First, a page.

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Tales of Old Japan

Lord Redesdale

Book Overview: 

Tales of Old Japan by Lord Redesdale is a collection of short stories focusing on Japanese life of the Edo period (1603 - 1868). It contains a number of classic Japanese stories, fairy tales, and other folklore; as well as Japanese sermons and non-fiction pieces on special ceremonies in Japanese life, such as marriage and harakiri, as observed by Lord Redesdale. The best know story of these is "The Forty-seven Ronins" a true account of samurai revenge as it happened at the beginning of 18th century Japan.

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Book Excerpt: 
. . .d defended himself; but having received a severe wound in the first instance, he fainted away from loss of blood, and Matagorô slew him.

The mother of Matagorô, startled by the noise, came out; and when she saw what had been done, she was afraid, and said—"Passionate man! what have you done? You are a murderer; and now your life will be forfeit. What terrible deed is this!"

"I have killed him now, and there's nothing to be done. Come, mother, before the matter becomes known, let us fly together from this house."

"I will follow you; do you go and seek out my Lord Abé Shirogorô, a chief among the Hatamotos,16 who was my foster-child. You had better fly to him for protection, and remain in hiding."

So the old woman persuaded her son to make his escape, and sent him to the palace of Shirogorô.

Now it . . . Read More

Community Reviews

I'm familiar with the majority of the stories covered, but what made this an interesting read was the authors notes and perspective on the stories. The translation isn't the best, but you get the jest of the body of work the author wanted to share.

I enjoyed the final chapters (the Appendix A - An ac

На места доста интересна , на други почти скучна , но обогатяваща при всички случай, вярванията и историите на стара Япония са толкова екзотични колкото и самата страна за много от нас .

An interesting purview of some of the cultural stories and customs of Japan before its modernization in the 1870s, told by a high-ranking British official who was one of the first foreigners allowed access into the country. The collection is a bit jumbled, but together they form a picture of what Ja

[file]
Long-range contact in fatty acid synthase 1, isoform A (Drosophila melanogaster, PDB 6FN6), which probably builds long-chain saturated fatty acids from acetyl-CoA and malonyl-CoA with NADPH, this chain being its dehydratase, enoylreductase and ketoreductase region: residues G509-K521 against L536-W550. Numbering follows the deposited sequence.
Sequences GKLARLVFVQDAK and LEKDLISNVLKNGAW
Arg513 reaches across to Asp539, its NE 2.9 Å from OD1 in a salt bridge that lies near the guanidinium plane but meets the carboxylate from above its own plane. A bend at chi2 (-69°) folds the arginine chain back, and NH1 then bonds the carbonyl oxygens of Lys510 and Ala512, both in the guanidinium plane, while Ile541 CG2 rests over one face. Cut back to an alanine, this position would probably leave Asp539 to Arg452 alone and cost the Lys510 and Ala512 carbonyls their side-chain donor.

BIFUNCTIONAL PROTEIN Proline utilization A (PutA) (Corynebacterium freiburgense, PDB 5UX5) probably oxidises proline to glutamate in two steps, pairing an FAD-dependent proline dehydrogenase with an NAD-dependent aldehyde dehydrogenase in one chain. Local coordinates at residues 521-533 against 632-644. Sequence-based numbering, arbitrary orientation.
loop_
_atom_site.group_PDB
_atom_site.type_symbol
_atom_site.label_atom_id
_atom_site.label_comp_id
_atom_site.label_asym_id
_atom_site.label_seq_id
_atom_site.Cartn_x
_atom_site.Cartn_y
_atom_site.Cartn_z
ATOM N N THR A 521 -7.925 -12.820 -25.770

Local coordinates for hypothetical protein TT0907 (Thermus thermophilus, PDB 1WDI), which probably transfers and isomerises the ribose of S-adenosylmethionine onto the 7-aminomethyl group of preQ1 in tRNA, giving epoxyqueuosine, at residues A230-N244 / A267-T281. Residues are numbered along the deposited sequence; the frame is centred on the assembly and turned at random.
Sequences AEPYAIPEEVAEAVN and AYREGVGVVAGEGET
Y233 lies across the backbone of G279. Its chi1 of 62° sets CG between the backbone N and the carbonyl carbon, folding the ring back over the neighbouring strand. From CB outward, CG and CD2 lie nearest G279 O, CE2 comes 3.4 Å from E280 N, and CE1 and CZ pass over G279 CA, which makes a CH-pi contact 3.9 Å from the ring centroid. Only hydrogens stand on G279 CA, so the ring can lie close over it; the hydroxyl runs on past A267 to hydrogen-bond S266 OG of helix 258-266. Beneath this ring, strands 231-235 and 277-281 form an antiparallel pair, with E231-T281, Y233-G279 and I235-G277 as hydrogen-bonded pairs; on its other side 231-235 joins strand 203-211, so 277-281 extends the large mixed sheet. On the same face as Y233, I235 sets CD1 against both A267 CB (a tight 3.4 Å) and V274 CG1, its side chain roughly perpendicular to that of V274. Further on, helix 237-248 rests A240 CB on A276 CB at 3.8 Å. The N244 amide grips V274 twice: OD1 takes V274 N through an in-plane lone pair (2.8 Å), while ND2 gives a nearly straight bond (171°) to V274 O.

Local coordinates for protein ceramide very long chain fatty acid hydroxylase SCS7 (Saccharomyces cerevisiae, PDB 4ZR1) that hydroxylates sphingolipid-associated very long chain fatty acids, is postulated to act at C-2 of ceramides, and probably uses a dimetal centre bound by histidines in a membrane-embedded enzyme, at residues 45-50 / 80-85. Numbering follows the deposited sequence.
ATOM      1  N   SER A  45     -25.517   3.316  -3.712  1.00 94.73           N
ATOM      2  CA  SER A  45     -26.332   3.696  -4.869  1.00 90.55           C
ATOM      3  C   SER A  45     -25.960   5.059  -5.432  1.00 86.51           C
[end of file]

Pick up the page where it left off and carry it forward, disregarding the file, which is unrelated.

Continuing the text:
Малка колекция от злокобни истории от далечните азиатски земи, изпълнени с коварни магически лисици, агресивни язовци с черни души, демони, ненамерили утеха в живота и смъртта, но отново и тук в държавата на изгряващия светлик, където всичко нереално изглежда една идея по-обосновано за съществувание

Published three years after the Meiji Restoration of 1868 which ended the rule of the Shogunate and allowed the Imperial Government to modernize Japan along western lines, "Tales of Old Japan" is a brilliant initial effort on the part of a cultured European to understand the feudal society and cultu

This is a wonderful book. Mitford was one of the very first westerners to go to Japan and learnt to speak and read Japanese. He was there at an extraordinary time - when the struggle between the shogunate and the shogun’s ancient enemies, the south western clans, was at its height. He was privileged

A professor of Japanese at the foreign languages department of my old University mentioned that they have seen a change in the interests of their students. It used to be that people would study Japanese because of a fascination with Samurais and old Japanese culture, but increasingly the students ar

A fascinating look at old Japan, written at the start of the Meiji era, by one of the earliest westerners to have lived there. Mitford collects whatever stories and fairy tales he can get his hands on and it's a real treat to read them. Stories of samurai, cursed swords, shape shifters, ghosts, and

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